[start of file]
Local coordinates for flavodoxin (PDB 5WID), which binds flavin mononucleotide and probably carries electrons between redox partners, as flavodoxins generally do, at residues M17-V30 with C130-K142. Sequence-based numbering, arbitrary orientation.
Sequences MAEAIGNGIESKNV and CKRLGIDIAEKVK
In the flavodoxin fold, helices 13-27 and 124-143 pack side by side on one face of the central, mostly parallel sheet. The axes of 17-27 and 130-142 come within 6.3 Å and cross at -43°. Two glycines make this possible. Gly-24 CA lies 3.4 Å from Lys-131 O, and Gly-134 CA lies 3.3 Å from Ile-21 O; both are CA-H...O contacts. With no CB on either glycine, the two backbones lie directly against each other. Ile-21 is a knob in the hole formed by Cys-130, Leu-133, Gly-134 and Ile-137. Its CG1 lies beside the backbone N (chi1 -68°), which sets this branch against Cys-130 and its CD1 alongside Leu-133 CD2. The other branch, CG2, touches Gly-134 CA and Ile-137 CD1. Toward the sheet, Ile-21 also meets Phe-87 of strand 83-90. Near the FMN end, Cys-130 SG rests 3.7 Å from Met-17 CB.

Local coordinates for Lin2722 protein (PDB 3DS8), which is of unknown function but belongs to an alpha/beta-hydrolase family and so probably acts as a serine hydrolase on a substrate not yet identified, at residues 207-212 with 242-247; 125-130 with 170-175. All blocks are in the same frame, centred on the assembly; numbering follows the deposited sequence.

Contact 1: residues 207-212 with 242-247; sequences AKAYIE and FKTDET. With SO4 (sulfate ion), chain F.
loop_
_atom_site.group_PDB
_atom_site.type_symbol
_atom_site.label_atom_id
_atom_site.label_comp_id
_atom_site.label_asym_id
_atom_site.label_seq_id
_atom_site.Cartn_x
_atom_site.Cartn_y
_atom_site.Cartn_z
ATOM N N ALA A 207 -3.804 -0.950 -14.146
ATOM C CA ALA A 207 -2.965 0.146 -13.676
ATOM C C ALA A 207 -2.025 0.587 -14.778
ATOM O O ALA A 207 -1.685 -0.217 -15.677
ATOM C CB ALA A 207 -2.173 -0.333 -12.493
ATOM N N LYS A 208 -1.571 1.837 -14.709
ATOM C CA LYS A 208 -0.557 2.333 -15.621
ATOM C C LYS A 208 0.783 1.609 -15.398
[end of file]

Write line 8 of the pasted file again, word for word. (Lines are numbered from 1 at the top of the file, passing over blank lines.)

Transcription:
_atom_site.type_symbol